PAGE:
“THE BULLDOZER” IS ALREADY making headway. Not yet fully ushered into office, South Korea’s President-elect Lee Myung-bak is pushing his grand scheme: a canal over 300 miles long that would connect the nation’s two largest cities, spanning the length of the country. The fantastical plan comes with an estimated 16 billion dollar pricetag, and a cultural and environmental cost that is barely foreseeable.
This plan, which many say is lunacy, was apparently a bedrock of Lee’s presidential campaign (I must have missed that amid the scandal talk). It now seems ironic that Lee, Seoul’s former mayor, was largely elected because of his presumed ability to defibrillate the economy.
Lee’s pipe-dream defies logic. For one, he claims that the project – an absolutely massive undertaking – would not draw on public money. (The cost would supposedly be equalled by the sale of gravel and other dredged materials, which seems unrealistic.) Another obvious criticism is that Korea is already surrounded by water, and the port city of Incheon is less than an hour away from Seoul.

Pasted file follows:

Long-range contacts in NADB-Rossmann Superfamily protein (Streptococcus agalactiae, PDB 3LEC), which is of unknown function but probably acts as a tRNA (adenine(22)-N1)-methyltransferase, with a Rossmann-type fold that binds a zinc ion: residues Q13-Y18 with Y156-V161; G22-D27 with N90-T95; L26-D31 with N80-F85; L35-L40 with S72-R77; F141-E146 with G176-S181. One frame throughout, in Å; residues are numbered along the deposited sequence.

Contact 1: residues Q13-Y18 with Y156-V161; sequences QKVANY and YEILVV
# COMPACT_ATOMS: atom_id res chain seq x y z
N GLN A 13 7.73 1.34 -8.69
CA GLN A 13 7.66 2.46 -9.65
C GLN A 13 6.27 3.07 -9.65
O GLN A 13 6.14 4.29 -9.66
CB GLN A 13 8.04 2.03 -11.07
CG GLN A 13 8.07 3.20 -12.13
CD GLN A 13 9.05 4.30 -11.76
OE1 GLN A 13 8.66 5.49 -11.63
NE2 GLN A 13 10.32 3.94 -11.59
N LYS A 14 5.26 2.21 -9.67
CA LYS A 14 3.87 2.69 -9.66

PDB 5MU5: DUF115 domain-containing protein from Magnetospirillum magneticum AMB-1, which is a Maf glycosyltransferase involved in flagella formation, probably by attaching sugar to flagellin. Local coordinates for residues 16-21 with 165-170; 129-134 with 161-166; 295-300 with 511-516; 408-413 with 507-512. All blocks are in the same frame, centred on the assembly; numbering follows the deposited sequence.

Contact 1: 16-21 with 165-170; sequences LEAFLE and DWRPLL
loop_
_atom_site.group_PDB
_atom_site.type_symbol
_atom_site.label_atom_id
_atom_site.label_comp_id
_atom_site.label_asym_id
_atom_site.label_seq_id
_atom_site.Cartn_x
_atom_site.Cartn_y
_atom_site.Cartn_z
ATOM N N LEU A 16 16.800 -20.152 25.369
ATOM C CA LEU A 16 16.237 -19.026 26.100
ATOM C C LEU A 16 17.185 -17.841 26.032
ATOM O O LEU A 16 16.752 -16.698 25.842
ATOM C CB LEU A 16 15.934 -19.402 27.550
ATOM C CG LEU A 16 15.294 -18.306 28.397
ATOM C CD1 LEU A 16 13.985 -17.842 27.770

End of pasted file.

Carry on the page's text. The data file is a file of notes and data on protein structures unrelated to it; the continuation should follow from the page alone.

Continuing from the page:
Lee says that the canal would stimulate inland economies, but I’m fairly convinced that it would do more to erode them by drastically changing the nature of local commerce. A development boom, as Lee would like to see happen, would also have adverse effects on local ecosystems. An argument for the canal on the part of sustainability is also bunk. Korea is already connected by railways, and since when did motor boats not take fuel?
The question that must be asked here is, simply, why? We could venture a few guesses: a vested interest in the construction industry, who would be perhaps the largest benefactor from such an endeavour? a stab at making the history books? Either way it’s hard to believe that Lee has at heart the best interests of Korea.
Photo: 청계천 강아지풀, by phploveme. seoul.